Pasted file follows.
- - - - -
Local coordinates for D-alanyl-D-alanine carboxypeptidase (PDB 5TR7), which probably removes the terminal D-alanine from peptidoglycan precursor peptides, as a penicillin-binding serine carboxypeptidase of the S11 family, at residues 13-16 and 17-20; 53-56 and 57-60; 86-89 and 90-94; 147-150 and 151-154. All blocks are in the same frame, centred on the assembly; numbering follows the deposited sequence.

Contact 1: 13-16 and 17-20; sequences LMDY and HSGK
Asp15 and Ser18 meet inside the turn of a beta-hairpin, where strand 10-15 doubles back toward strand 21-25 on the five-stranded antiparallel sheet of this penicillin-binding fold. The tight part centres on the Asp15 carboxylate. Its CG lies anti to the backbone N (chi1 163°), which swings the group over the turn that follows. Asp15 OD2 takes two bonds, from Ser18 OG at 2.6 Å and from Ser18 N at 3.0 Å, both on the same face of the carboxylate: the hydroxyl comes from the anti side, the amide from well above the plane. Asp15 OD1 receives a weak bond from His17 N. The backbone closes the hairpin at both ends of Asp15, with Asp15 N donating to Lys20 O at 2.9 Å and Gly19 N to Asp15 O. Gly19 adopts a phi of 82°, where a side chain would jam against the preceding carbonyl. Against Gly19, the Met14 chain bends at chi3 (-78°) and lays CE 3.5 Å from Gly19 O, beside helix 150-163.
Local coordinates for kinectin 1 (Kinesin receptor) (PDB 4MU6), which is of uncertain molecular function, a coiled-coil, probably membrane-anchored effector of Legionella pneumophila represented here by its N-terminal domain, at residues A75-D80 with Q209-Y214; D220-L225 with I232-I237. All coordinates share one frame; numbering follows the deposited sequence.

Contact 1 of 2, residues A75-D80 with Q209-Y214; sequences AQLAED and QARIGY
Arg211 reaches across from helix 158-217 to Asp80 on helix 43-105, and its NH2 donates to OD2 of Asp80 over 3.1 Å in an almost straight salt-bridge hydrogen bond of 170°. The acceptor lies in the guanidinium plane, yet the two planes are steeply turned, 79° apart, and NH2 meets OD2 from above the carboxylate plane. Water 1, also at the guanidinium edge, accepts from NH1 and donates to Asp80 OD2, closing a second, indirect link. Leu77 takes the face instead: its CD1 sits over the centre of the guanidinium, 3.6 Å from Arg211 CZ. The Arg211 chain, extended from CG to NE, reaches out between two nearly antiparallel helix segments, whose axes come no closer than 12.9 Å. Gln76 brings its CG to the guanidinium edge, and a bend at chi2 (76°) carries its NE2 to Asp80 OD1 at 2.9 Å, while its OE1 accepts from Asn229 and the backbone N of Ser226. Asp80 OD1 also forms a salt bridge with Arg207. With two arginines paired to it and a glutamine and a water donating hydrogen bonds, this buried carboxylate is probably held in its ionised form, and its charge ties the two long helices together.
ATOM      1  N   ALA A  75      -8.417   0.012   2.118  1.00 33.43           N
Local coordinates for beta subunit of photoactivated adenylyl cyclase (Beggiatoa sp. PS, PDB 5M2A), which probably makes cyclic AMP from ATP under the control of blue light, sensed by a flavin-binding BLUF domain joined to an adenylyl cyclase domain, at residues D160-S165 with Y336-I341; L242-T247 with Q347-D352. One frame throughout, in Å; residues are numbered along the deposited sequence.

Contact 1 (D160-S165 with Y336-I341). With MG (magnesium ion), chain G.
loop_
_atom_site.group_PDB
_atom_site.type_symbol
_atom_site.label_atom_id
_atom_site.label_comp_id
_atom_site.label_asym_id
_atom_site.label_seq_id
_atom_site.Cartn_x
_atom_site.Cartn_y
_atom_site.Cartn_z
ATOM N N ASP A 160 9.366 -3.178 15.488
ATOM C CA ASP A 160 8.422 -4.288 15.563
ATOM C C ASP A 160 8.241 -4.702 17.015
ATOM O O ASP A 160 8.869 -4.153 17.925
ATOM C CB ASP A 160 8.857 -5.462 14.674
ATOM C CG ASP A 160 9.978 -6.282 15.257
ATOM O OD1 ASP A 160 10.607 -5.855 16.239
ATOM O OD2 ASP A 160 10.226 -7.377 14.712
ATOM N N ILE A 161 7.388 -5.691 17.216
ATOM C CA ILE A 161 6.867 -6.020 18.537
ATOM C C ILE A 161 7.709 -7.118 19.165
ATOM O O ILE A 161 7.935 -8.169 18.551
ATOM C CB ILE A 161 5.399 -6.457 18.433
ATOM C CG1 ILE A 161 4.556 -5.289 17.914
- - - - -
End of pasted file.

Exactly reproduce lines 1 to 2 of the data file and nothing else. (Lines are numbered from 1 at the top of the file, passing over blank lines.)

Local coordinates for D-alanyl-D-alanine carboxypeptidase (PDB 5TR7), which probably removes the terminal D-alanine from peptidoglycan precursor peptides, as a penicillin-binding serine carboxypeptidase of the S11 family, at residues 13-16 and 17-20; 53-56 and 57-60; 86-89 and 90-94; 147-150 and 151-154. All blocks are in the same frame, centred on the assembly; numbering follows the deposited sequence.

Contact 1: 13-16 and 17-20; sequences LMDY and HSGK